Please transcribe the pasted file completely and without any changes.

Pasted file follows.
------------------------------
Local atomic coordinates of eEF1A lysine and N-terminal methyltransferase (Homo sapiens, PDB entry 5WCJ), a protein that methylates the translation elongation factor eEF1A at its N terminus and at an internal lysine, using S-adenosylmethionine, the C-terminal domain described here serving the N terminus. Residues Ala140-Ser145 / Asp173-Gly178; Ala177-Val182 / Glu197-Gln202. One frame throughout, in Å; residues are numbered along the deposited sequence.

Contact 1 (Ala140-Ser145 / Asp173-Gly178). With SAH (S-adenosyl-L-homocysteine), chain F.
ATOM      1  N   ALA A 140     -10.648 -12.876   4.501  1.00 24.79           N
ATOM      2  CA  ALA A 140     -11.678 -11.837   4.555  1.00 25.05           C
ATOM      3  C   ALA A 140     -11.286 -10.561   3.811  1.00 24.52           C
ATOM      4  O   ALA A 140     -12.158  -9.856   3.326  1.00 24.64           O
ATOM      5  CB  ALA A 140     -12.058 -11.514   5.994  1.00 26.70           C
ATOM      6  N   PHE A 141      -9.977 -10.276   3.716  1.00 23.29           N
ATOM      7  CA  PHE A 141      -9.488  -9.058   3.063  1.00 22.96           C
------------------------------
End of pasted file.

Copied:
Local atomic coordinates of eEF1A lysine and N-terminal methyltransferase (Homo sapiens, PDB entry 5WCJ), a protein that methylates the translation elongation factor eEF1A at its N terminus and at an internal lysine, using S-adenosylmethionine, the C-terminal domain described here serving the N terminus. Residues Ala140-Ser145 / Asp173-Gly178; Ala177-Val182 / Glu197-Gln202. One frame throughout, in Å; residues are numbered along the deposited sequence.

Contact 1 (Ala140-Ser145 / Asp173-Gly178). With SAH (S-adenosyl-L-homocysteine), chain F.
ATOM      1  N   ALA A 140     -10.648 -12.876   4.501  1.00 24.79           N
ATOM      2  CA  ALA A 140     -11.678 -11.837   4.555  1.00 25.05           C
ATOM      3  C   ALA A 140     -11.286 -10.561   3.811  1.00 24.52           C
ATOM      4  O   ALA A 140     -12.158  -9.856   3.326  1.00 24.64           O
ATOM      5  CB  ALA A 140     -12.058 -11.514   5.994  1.00 26.70           C
ATOM      6  N   PHE A 141      -9.977 -10.276   3.716  1.00 23.29           N
ATOM      7  CA  PHE A 141      -9.488  -9.058   3.063  1.00 22.96           C